I just remember that, when you were a kid, it was always the same huge crew from The Valley.
It was the Newbury Park crew and the Northridge crew. We’d combine to form one huge crew. I definitely still see the ones who 
are still around.

Nollie frontside flip. Photo: Broach. Click image to enlarge. Download this image as wallpaper.

You’ve stayed pretty loyal to the people that helped you start out. You’re back at Syndrome with Silver, and you hired the old City Stars TM, Heath, as your manager. You’ve pretty much kept the same people around you throughout this whole thing.
I tried to. To keep that nostalgia; to keep that feeling around. As long as those people stay in skating, I don’t see myself growing apart from them. I only stopped seeing people when they grew away from skating. I never did, so that’s kind of the way it ended up. It wasn’t a calculated thing. You just hang out with your homies who are into skating, and it works out.

How old is your baby girl now?
She’s 14 months…16 months. Time flies.

How is it being a dad?
It’s so good. I love my daughter so much. She’s so easy-going and funny! She’s always doing funny things: Getting into stuff, climbing on stuff. If I turn around for two seconds she’s already on some counter or dresser. You’ve got to keep your eye on her real heavily, because she’ll get into stuff quick.

Have you made Heath change baby 
diapers yet?
Nah. He’s got plenty of his own experience with that. He’s got three of his own.

Do you ever make him do anything that you know really sucks?
Not really. He’s only been with me for a couple of months. There’s plenty of time for that.

You’re pretty much a rich guy now. Why don’t you have some fancy car and a big party house on the beach full of chicks who say “like” a lot? Seems to be the thing to do when you make money off of skating these days.
Well, I got the nice house and the fancy car, just not on the beach! I’m past that stage. The house I had when I was 18, when I was living with Jereme, that was kind of like the skater junk house. Especially now, since I have the kid, I like having order in my life. I like to be comfortable at home. I’m kind of boring, I guess.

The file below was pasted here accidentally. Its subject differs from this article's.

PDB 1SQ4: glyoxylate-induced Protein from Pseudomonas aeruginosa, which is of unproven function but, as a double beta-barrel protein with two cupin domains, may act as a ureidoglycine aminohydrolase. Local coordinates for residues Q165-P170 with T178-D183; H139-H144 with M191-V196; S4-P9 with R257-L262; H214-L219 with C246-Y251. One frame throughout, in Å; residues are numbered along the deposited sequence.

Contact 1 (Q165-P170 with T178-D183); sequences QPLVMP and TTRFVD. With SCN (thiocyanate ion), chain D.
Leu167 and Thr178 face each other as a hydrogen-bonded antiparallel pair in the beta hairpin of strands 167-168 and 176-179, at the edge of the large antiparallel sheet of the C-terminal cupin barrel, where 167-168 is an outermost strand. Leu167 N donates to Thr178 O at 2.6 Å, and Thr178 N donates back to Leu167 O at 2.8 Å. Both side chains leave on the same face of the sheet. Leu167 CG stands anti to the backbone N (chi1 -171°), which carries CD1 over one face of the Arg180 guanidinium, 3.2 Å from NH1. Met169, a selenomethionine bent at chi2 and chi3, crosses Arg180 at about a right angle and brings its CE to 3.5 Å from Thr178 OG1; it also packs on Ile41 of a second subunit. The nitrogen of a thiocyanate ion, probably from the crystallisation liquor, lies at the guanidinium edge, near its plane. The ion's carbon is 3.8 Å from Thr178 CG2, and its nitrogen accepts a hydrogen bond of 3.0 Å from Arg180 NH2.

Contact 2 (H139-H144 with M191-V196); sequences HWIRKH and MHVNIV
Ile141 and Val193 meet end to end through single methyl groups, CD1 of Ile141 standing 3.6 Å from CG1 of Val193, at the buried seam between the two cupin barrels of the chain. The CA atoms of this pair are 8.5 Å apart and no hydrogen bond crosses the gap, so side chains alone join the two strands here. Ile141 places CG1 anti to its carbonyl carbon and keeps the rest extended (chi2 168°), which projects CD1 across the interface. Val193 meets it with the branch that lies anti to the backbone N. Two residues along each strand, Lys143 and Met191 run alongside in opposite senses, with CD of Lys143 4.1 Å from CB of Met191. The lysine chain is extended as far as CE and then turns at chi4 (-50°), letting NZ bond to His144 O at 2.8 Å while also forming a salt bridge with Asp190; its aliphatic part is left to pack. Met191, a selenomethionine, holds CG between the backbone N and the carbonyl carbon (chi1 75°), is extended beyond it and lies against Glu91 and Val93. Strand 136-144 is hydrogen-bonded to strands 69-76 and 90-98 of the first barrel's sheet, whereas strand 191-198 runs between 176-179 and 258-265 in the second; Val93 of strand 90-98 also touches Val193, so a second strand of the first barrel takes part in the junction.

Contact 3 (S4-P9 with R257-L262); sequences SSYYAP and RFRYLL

Are we going to see more of you in Thrasher now?
Plenty more!

Forecast: Paul Rodriguez


  • January 1989

    January 1989
    Cover: Jay Adams – Grind Photo: Hudson Inside This Mag: Thrash-A-Thon in San Luis Obispo and what skateboarding is all about in 1989Also In This Issue: An overview of contests, demos and other skate-intrusions in '88, pool skating in Cambridge and some snowboarding actionMusic Articles: The Sugar Cubes, Igor's record collection, Suicidal Tendencies and Eek-A-Mouse  
  • Winter 1988

    Winter 1988
    Cover: Tony AlvaPhoto: Kevin ThatcherInside: Best Of Thrasher: Our first 13th issue. Interviews with Mullen, Hosoi, Blender, and Smith.
  • December 1988

    December 1988
    Cover: Lance Mountain – Sad PlantPhoto: Ogden Inside This Mag Capitol Burnout in Sacramento with Lance Mountain, Micke Alba, Eric Dressen, Jason Jesse, Mark Gonzales, Steve Caballero and Ben Schroeder and skating in Germany Also In This Issue: Spotlight on skating in Boise, IDMusic Articles: Social Distortion and Guns 'n' Roses
  • November 1988

    November 1988
    Cover: Bod Boyle – Back Lip Photo: Kanights Inside This Mag: Jaks team in Santa Barbara and the World Cup '88 in MunsterAlso In This Issue: Metro D.C. skate report, the "Gotcha Grind" in Seattle and the O'Boy/Thrasherland/TNT Skate Shop series finaleMusic Articles: The Hard-Ons and Social Distortion
  • October 1988

    October 1988
     Cover: Dave Hackett – Frontside Grind Photo: Katz Inside This Mag: The Tracker Bluegrass Aggression Session at Freedom Hall in Louisville, KY, skating in Albuquerque and a photospread of skating at a New Zealand canalAlso In This Issue: Pool sharks and gnarly skate injuriesMusic Articles: The Accused and happening bands from the East Coast featuring Living Colour, Soul Asylum, H.R. from Bad Brains, White Zombie, Gwar, Danzig and more